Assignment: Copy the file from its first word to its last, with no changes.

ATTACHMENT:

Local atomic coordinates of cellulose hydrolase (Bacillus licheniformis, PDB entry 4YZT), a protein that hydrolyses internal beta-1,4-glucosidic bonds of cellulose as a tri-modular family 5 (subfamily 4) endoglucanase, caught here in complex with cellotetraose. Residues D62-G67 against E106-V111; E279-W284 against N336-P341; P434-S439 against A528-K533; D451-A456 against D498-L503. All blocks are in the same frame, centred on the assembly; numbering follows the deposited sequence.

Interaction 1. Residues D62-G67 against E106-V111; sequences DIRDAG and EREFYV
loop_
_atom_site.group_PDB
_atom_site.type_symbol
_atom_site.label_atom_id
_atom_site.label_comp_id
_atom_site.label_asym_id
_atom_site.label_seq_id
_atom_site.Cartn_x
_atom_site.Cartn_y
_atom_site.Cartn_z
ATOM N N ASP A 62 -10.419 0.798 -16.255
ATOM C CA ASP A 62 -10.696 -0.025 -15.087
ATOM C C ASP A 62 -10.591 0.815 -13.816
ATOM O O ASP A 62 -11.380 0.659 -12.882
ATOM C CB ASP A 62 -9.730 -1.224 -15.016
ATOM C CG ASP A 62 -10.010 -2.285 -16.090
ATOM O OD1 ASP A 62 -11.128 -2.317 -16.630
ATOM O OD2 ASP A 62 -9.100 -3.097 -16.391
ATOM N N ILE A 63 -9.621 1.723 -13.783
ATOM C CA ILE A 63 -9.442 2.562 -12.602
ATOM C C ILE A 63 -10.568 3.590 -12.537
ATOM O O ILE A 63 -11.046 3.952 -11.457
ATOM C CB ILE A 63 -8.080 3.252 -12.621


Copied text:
Local atomic coordinates of cellulose hydrolase (Bacillus licheniformis, PDB entry 4YZT), a protein that hydrolyses internal beta-1,4-glucosidic bonds of cellulose as a tri-modular family 5 (subfamily 4) endoglucanase, caught here in complex with cellotetraose. Residues D62-G67 against E106-V111; E279-W284 against N336-P341; P434-S439 against A528-K533; D451-A456 against D498-L503. All blocks are in the same frame, centred on the assembly; numbering follows the deposited sequence.

Interaction 1. Residues D62-G67 against E106-V111; sequences DIRDAG and EREFYV
loop_
_atom_site.group_PDB
_atom_site.type_symbol
_atom_site.label_atom_id
_atom_site.label_comp_id
_atom_site.label_asym_id
_atom_site.label_seq_id
_atom_site.Cartn_x
_atom_site.Cartn_y
_atom_site.Cartn_z
ATOM N N ASP A 62 -10.419 0.798 -16.255
ATOM C CA ASP A 62 -10.696 -0.025 -15.087
ATOM C C ASP A 62 -10.591 0.815 -13.816
ATOM O O ASP A 62 -11.380 0.659 -12.882
ATOM C CB ASP A 62 -9.730 -1.224 -15.016
ATOM C CG ASP A 62 -10.010 -2.285 -16.090
ATOM O OD1 ASP A 62 -11.128 -2.317 -16.630
ATOM O OD2 ASP A 62 -9.100 -3.097 -16.391
ATOM N N ILE A 63 -9.621 1.723 -13.783
ATOM C CA ILE A 63 -9.442 2.562 -12.602
ATOM C C ILE A 63 -10.568 3.590 -12.537
ATOM O O ILE A 63 -11.046 3.952 -11.457
ATOM C CB ILE A 63 -8.080 3.252 -12.621